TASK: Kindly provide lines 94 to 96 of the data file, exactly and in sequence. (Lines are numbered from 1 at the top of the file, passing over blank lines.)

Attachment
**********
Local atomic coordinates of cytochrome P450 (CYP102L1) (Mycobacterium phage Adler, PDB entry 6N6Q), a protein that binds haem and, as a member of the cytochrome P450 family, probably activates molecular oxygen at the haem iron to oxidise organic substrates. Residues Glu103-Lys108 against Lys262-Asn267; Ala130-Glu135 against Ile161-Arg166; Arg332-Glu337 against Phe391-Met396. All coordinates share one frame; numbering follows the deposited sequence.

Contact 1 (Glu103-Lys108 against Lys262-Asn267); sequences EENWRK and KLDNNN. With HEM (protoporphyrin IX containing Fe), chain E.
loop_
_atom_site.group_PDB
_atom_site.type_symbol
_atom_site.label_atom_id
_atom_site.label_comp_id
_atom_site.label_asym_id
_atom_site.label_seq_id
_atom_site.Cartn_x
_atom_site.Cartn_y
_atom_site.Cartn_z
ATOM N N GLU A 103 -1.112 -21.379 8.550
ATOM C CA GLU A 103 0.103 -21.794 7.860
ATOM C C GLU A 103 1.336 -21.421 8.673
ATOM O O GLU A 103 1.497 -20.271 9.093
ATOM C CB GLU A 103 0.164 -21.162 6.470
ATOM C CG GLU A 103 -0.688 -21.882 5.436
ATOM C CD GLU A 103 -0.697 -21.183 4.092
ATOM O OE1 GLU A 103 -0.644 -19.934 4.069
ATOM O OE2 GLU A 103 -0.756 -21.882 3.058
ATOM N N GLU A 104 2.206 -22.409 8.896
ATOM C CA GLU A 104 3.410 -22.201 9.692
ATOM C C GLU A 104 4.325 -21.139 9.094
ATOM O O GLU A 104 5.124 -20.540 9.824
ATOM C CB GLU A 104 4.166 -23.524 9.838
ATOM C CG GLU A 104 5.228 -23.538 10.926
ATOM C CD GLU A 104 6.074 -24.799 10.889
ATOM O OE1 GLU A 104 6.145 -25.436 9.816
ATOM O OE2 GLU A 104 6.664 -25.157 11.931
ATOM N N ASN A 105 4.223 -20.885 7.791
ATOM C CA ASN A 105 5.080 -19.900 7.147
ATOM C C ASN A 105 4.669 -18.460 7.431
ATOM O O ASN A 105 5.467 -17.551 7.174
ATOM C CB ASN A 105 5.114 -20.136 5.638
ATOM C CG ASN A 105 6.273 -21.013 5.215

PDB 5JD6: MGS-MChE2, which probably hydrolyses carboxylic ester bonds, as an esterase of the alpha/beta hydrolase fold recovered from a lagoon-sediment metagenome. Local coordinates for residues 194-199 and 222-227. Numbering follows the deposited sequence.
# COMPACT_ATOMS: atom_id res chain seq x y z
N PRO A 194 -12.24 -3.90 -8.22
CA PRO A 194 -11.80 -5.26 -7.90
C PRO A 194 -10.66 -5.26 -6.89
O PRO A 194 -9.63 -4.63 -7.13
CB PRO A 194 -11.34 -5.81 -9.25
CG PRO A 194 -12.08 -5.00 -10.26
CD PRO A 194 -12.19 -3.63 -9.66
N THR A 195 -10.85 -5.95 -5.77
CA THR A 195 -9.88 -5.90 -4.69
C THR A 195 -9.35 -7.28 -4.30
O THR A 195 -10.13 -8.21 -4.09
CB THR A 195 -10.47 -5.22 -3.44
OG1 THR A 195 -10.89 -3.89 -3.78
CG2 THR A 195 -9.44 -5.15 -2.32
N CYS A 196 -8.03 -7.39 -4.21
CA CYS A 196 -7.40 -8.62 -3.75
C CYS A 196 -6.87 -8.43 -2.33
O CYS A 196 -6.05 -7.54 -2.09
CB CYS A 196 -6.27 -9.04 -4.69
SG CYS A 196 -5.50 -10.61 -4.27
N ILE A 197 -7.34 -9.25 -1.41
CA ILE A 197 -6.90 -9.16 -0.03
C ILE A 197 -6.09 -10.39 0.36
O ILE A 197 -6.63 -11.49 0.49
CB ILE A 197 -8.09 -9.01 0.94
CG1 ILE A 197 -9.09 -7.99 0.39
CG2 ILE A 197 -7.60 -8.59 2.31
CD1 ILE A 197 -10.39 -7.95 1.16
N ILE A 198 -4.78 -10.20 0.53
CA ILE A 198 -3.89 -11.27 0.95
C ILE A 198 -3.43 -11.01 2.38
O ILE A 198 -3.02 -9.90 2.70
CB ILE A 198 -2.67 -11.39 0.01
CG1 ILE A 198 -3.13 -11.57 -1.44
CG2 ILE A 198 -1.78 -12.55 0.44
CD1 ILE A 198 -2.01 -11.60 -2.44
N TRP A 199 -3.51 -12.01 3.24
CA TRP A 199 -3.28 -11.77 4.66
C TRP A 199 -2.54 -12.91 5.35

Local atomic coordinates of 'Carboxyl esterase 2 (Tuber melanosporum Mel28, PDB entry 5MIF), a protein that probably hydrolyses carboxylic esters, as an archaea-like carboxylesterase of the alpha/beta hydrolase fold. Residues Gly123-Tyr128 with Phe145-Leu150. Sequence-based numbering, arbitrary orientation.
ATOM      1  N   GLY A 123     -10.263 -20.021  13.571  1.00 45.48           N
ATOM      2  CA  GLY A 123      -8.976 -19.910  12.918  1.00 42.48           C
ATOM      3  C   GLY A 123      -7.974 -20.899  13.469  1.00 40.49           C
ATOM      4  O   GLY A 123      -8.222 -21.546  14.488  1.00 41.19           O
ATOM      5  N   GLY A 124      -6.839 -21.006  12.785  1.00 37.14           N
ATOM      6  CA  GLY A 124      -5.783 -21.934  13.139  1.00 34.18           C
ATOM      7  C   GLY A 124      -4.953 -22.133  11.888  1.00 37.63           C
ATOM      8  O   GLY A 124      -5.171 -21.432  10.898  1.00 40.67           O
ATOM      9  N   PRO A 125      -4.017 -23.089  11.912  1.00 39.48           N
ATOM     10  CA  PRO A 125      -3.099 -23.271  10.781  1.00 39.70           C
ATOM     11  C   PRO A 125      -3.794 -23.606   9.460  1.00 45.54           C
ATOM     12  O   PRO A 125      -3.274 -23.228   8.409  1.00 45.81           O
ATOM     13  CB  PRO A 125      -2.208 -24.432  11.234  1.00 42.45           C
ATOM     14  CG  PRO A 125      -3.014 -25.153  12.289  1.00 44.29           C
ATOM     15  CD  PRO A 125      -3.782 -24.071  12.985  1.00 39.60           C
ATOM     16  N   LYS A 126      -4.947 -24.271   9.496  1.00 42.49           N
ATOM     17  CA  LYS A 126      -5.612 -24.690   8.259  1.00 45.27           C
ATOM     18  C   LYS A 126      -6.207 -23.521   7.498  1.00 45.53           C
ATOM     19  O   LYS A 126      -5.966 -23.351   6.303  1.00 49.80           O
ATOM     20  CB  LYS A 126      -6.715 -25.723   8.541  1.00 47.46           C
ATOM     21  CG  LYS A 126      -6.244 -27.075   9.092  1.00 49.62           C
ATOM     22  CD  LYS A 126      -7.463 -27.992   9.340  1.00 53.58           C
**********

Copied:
ATOM     16  N   LYS A 126      -4.947 -24.271   9.496  1.00 42.49           N
ATOM     17  CA  LYS A 126      -5.612 -24.690   8.259  1.00 45.27           C
ATOM     18  C   LYS A 126      -6.207 -23.521   7.498  1.00 45.53           C